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'USA Today' Defends Lack of Coverage for Downing Street Memo

'USA Today' Defends Lack of Coverage for Downing Street Memo
Edior and Publisher
By E&P Staff
Published: June 08, 2005 1:05 PM ET

NEW YORK In a report on President Bush's joint press conference late yesterday afternoon with British Prime Minister Tony Blair, USA Today for the first time mentioned the so-called Downing Street Memo, first reported in London's Sunday Times on May 1, and explained why the Gannett flagship had not previously covered the memo story.

The Downing Street Memo is reported to be minutes of a July 2002 meeting among Blair and some of his top intelligence and national-security aides. One of the aides reportedly told Blair at the meeting that the Bush administration has already decided to go to war with Iraq and was looking for justification. "Intelligence and facts were being fixed" to make war appear inevitable, the memo reportedly stated. Its veracity has not been contested by No. 10 Downing Street.

Wrote reporter Mark Memmott in the USA Today article's final paragraph: "USA Today chose not to publish anything about the memo before today for several reasons, says Jim Cox, the newspaper's senior assignment editor for foreign news. 'We could not obtain the memo or a copy of it from a reliable source,' Cox says. 'There was no explicit confirmation of its authenticity from (Blair's office). And it was disclosed four days before the British elections, raising concerns about the timing.'"

The memo has attracted a great deal of media attention in Britain, but it has gotten much less play in the United States.

Wrote Memmott: "The Sunday Times' May 1 memo story, which broke just four days before Britain's national elections, caused a sensation in Europe. American media reacted more cautiously. The New York Times wrote about the memo May 2, but didn't mention until its 15th paragraph that the memo stated U.S. officials had 'fixed' intelligence and facts.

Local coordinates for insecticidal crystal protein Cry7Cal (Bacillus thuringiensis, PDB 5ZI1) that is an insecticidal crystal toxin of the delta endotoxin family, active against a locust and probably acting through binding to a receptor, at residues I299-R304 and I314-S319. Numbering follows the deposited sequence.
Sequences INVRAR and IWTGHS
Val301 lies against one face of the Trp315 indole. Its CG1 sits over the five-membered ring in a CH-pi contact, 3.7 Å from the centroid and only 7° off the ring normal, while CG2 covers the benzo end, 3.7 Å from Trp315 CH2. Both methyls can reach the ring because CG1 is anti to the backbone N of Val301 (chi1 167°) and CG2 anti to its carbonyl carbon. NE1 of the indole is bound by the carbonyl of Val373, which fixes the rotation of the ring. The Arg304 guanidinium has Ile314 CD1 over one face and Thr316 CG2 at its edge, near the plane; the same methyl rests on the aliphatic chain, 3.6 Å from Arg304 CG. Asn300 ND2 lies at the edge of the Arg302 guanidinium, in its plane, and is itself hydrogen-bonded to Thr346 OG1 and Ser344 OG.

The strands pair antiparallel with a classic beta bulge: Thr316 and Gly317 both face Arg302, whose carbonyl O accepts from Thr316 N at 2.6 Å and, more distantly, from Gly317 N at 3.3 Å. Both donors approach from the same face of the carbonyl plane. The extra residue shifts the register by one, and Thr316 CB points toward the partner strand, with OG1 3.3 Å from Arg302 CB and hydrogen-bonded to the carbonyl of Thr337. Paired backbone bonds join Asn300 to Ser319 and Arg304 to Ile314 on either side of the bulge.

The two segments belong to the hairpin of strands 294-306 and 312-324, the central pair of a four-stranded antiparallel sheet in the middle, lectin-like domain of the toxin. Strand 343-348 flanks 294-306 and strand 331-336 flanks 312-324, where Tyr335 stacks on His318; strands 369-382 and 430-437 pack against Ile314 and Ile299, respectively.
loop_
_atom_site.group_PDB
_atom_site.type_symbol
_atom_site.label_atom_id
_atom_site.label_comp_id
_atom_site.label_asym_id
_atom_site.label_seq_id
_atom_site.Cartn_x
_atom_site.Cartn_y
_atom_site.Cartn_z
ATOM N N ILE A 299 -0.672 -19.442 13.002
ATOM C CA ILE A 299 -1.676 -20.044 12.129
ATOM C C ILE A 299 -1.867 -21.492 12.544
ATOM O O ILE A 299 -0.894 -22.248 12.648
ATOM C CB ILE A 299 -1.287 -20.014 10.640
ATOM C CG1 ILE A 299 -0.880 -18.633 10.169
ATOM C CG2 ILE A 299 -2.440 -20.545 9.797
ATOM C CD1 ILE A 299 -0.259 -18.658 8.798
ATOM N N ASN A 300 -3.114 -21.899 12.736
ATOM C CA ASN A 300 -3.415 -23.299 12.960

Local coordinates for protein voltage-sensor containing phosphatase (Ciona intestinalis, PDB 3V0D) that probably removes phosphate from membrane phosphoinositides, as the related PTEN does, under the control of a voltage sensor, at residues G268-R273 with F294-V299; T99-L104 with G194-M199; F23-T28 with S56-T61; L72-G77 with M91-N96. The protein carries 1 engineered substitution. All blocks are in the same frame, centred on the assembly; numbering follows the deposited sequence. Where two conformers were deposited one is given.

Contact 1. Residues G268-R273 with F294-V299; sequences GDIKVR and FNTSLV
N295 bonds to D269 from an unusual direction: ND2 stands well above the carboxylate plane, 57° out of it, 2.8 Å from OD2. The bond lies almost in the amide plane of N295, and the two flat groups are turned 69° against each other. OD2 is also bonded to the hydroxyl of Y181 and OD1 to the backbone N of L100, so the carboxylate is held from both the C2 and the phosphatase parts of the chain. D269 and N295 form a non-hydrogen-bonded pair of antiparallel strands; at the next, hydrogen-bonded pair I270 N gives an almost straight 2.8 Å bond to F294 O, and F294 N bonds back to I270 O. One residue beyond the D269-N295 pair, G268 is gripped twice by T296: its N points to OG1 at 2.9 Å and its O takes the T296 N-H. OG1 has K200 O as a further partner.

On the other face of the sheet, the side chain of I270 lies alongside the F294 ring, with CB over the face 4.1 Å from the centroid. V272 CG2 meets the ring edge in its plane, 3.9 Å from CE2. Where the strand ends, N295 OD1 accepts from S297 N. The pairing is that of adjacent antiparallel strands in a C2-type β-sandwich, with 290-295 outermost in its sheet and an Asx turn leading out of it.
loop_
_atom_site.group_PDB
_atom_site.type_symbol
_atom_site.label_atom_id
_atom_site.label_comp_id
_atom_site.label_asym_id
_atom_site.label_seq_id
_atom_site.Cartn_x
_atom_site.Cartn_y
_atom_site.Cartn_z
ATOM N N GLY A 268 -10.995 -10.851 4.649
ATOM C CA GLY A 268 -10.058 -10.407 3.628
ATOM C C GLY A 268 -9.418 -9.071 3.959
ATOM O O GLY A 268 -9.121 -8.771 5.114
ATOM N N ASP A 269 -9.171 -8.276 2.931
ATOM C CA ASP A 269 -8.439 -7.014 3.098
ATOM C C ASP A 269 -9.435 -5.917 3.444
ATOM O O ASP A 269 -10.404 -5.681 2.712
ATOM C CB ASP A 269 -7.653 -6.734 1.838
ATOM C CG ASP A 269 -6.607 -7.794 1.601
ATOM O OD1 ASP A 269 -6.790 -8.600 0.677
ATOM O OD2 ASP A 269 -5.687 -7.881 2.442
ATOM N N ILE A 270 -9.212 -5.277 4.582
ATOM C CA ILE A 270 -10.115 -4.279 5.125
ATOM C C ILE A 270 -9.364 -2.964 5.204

"Knight Ridder Newspapers distributed a story May 6 that said the memo 'claims President Bush � was determined to ensure that U.S. intelligence data supported his policy.� The Los Angeles Times wrote about the memo May 12, The Washington Post followed on May 15 and The New York Times revisited the news on May 20.

"None of the stories appeared on the newspapers' front pages. Several other major media outlets, including the evening news programs on ABC, CBS and NBC, had not said a word about the document before Tuesday."

Ombudsmen at both The New York Times and The Washington Post have criticized their papers for not covering the story more aggressively, Memmott's story noted.

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I note that the USA Today Article also says "Robin Niblett of the Center for Strategic and International Studies, a Washington think tank, says it would be easy for Americans to misunderstand the reference to intelligence being 'fixed around' Iraq policy. ' "Fixed around" in British English means 'bolted on' rather than altered to fit the policy,' he says."

Does this explanation make any sense?

Eric- Interesting exchange to say the least!

I find it odd, too, that no one on the other side of the pond has offered Niblett's version of the "British English" usage of "fixed the intelligence around the policy" ...



Niblitt is full of it. The use of the word "but" in the sentence contains no ambiguity.
I actually emailed this guy (his email is Here's how it went, blow by blow:


(1st volley, from me):
From: Eric W. Saeger
Sent: Wednesday, June 08, 2005 4:39 PM
Subject: Nice USA Today Quote!

You are utterly godless. Do you often sell out your own children this

Enjoy the money, you disgusting little lying twerp.

To which he replied:

From: Robin Niblett
To: "Eric W. Saeger"
Subject: RE: Nice USA Today Quote!
Date: Jun 8, 2005 5:03 PM

Read the Downing Street memo. You can find it at,,2087-1593607,00.html

I don't get paid to give my opinion.

Still waiting for a reply after I sent him this:

From: "Eric W. Saeger"
To: Robin Niblett
Subject: RE: Nice USA Today Quote!
Date: Jun 8, 2005 5:19 PM

Mr Niblett,
Read the memo, you say? Why on earth would I email such vitriol if I hadn't read it and knew that somewhere in the USA Today piece a handpuppet like you would pop up, bang on cue, to attempt to discredit it? You effectively tut-tutted the memo by inferring that they were saying they were actually "fixing" existing, genuine intelligence "around" the decision. Exactly what intelligence was it they were "fixing" around it?

Do you actually believe this BS? A simple no or no will do.

How very scuzzy of you. You should be ashamed.



This is unbelievable. Yet very believable. Sigh.

No, it doesn't make sense, but it was a nice try at obfication.


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